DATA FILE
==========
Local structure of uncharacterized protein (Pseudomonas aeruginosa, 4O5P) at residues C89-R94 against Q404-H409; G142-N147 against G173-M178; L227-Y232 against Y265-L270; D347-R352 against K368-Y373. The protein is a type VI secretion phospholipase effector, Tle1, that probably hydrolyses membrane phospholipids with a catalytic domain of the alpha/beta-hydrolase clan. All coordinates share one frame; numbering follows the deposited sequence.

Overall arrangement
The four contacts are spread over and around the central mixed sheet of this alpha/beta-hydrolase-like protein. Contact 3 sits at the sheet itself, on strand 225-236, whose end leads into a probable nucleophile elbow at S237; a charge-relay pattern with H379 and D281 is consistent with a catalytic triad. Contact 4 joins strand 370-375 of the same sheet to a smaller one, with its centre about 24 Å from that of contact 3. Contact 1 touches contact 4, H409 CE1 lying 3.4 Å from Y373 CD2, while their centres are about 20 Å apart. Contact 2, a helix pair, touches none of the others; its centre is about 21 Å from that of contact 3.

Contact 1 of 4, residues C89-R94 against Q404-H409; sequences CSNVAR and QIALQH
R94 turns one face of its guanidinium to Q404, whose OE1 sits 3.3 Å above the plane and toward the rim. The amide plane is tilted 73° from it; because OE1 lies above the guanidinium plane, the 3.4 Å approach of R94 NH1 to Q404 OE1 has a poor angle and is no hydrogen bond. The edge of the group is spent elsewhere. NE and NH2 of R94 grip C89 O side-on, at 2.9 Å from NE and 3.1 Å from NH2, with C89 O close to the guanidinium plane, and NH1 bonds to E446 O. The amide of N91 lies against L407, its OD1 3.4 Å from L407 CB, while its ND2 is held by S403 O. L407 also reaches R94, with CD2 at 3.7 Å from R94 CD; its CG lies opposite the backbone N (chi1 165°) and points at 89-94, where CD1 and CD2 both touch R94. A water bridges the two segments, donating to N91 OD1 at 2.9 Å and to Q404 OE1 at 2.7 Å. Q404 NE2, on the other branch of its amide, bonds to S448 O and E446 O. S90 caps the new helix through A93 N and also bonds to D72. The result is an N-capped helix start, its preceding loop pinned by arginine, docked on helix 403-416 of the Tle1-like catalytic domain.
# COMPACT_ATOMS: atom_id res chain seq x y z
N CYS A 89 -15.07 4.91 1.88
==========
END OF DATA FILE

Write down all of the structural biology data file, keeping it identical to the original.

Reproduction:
Local structure of uncharacterized protein (Pseudomonas aeruginosa, 4O5P) at residues C89-R94 against Q404-H409; G142-N147 against G173-M178; L227-Y232 against Y265-L270; D347-R352 against K368-Y373. The protein is a type VI secretion phospholipase effector, Tle1, that probably hydrolyses membrane phospholipids with a catalytic domain of the alpha/beta-hydrolase clan. All coordinates share one frame; numbering follows the deposited sequence.

Overall arrangement
The four contacts are spread over and around the central mixed sheet of this alpha/beta-hydrolase-like protein. Contact 3 sits at the sheet itself, on strand 225-236, whose end leads into a probable nucleophile elbow at S237; a charge-relay pattern with H379 and D281 is consistent with a catalytic triad. Contact 4 joins strand 370-375 of the same sheet to a smaller one, with its centre about 24 Å from that of contact 3. Contact 1 touches contact 4, H409 CE1 lying 3.4 Å from Y373 CD2, while their centres are about 20 Å apart. Contact 2, a helix pair, touches none of the others; its centre is about 21 Å from that of contact 3.

Contact 1 of 4, residues C89-R94 against Q404-H409; sequences CSNVAR and QIALQH
R94 turns one face of its guanidinium to Q404, whose OE1 sits 3.3 Å above the plane and toward the rim. The amide plane is tilted 73° from it; because OE1 lies above the guanidinium plane, the 3.4 Å approach of R94 NH1 to Q404 OE1 has a poor angle and is no hydrogen bond. The edge of the group is spent elsewhere. NE and NH2 of R94 grip C89 O side-on, at 2.9 Å from NE and 3.1 Å from NH2, with C89 O close to the guanidinium plane, and NH1 bonds to E446 O. The amide of N91 lies against L407, its OD1 3.4 Å from L407 CB, while its ND2 is held by S403 O. L407 also reaches R94, with CD2 at 3.7 Å from R94 CD; its CG lies opposite the backbone N (chi1 165°) and points at 89-94, where CD1 and CD2 both touch R94. A water bridges the two segments, donating to N91 OD1 at 2.9 Å and to Q404 OE1 at 2.7 Å. Q404 NE2, on the other branch of its amide, bonds to S448 O and E446 O. S90 caps the new helix through A93 N and also bonds to D72. The result is an N-capped helix start, its preceding loop pinned by arginine, docked on helix 403-416 of the Tle1-like catalytic domain.
# COMPACT_ATOMS: atom_id res chain seq x y z
N CYS A 89 -15.07 4.91 1.88